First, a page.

What You Should Know About Rabies

Rabies, while not a frequent infliction for pet health, can be transmitted to our four-legged pals. Recently, rabies cases have been on the upswing. Simply because one raccoon or other carrier tests positive for rabies doesn’t mean there won’t be others. That being said, it doesn’t mean that we are in the middle of a rabies epidemic. Right now the main thing is education on the virus and the risk variables. 

Many people consider the film ‘Cujo’ when they think about rabies. They see that a crazy vicious dog attacks everything, the truth is much different where pet health is concerned. Rabies is a virus that affects the brain and may manifest itself in several ways such as strange behavior, shocking, and fatigue. The virus is spread by saliva through snacks or eating brain substances. Once an animal or an individual is bitten it could take months for symptoms to develop. Regrettably, there is no cure. Rabies is a virus that is terminal when it reaches the brain and physical symptoms start. Worldwide there are approximately 60,000 deaths each year by rabies. Only one person has survived being infected but she will never recover from the brain damage she continued.

There are a couple of species that are considered high risk for rabies and may have an effect on pet health. The most important threat is raccoons with 154 cases or 63.6 percent of wild animal cases in certain states in America. After raccoons, skunks had 42 instances or 17.4 percent, bats had 28 cases or 11.5 percent, and foxes with 16 cases or 7.5 percent. The national average is much wider with 75 percent of national animal infections being cats. Another interesting statistic is that pets and people have generally different threats for vulnerability. Overwhelmingly our pets have been contaminated by raccoons, skunks, and foxes. In people, global 95 percent of the illnesses occurred through dog bites. Getting your pet vaccinated against rabies is your best method to keep a layer of security between wild animals and people. Secondly, bats are a massive threat, usually, because snacks go unnoticed. After all, the bats live in the loft of the home. Normally, bat bites are small and we could also sleep through them. It is very important to check your attic and roof for signs of bats and also have them removed if detected. To protect our pets a few simple measures must also be taken. First, making sure your animal is current on vaccines is remarkably significant. It is also important to keep your pets away from wild animals as far as possible. Find out more here.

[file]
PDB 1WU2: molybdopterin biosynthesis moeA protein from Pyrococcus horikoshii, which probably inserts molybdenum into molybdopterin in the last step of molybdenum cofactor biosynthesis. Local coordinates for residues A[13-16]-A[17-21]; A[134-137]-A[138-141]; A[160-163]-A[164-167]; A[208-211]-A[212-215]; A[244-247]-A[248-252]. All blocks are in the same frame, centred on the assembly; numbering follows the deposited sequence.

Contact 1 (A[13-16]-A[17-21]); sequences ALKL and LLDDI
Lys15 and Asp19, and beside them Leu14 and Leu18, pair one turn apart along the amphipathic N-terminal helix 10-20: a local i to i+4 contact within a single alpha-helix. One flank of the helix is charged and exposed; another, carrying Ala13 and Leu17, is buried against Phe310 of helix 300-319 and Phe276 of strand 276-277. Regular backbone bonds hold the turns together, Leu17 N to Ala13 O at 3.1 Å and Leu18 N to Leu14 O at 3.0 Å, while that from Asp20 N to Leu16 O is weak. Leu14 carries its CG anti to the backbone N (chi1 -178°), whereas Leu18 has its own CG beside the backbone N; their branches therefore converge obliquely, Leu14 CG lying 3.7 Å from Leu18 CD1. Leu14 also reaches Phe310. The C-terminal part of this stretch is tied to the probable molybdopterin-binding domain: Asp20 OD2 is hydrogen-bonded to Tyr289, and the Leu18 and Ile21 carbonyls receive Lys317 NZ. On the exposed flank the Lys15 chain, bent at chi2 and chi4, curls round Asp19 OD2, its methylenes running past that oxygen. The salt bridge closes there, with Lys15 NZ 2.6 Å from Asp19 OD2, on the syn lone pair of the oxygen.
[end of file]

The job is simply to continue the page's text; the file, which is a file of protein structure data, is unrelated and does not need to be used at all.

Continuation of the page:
How can you protect your pet’s health? Currently, there are both one-year and three-year vaccines out there. If your pet isn’t current on its vaccines, and the animal that bit your furry friend was a raccoon, a fox, or even a skunk you’ll have to call the local police and alert the health department. They might wish the wild creature captured or killed to have it tested for rabies. There’s another benefit to getting your pet vaccinated. If they bite an individual and are current on their vaccines they then need to be quarantined for just 10 days for observation. If a pet is unvaccinated or past due on vaccines and it bites someone it will have to be quarantined for six weeks to be detected for symptoms. The baseline to our pets is that the rabies vaccine works and without it, you’re taking a lot of dangers with the number of rabies cases we have observed in our region. Please report any odd acting critters to Environmental Health or Animal Control and do not take matters into your own hands.

Vaccinations & Parasite Prevention

Preventive health care, including routine examinations, vaccinations, parasite prevention, and good nutrition are important to ensure your pet has a very long, happy life.

In Westport Animal Hospital, we believe consistent prevention to be the key to life-long health for the pets we treat.

We’ll work with you to create a customized strategy for your pet. Our preventive health care choices will help make sure your pet is happy and healthy. Visit our website for more information.